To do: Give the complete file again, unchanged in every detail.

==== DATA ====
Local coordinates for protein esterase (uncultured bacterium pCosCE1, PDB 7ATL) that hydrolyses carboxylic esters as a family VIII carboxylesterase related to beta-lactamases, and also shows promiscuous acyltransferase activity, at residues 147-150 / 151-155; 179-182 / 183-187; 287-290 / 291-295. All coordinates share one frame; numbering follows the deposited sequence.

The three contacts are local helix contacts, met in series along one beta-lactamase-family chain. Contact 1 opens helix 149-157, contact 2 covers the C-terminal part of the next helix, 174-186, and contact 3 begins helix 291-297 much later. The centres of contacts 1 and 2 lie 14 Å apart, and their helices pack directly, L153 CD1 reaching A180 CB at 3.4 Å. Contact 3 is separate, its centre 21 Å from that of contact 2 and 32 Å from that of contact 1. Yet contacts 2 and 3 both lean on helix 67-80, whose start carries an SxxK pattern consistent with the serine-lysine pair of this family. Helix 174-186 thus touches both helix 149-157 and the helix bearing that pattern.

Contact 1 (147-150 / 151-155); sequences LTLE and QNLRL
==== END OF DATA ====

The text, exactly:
Local coordinates for protein esterase (uncultured bacterium pCosCE1, PDB 7ATL) that hydrolyses carboxylic esters as a family VIII carboxylesterase related to beta-lactamases, and also shows promiscuous acyltransferase activity, at residues 147-150 / 151-155; 179-182 / 183-187; 287-290 / 291-295. All coordinates share one frame; numbering follows the deposited sequence.

The three contacts are local helix contacts, met in series along one beta-lactamase-family chain. Contact 1 opens helix 149-157, contact 2 covers the C-terminal part of the next helix, 174-186, and contact 3 begins helix 291-297 much later. The centres of contacts 1 and 2 lie 14 Å apart, and their helices pack directly, L153 CD1 reaching A180 CB at 3.4 Å. Contact 3 is separate, its centre 21 Å from that of contact 2 and 32 Å from that of contact 1. Yet contacts 2 and 3 both lean on helix 67-80, whose start carries an SxxK pattern consistent with the serine-lysine pair of this family. Helix 174-186 thus touches both helix 149-157 and the helix bearing that pattern.

Contact 1 (147-150 / 151-155); sequences LTLE and QNLRL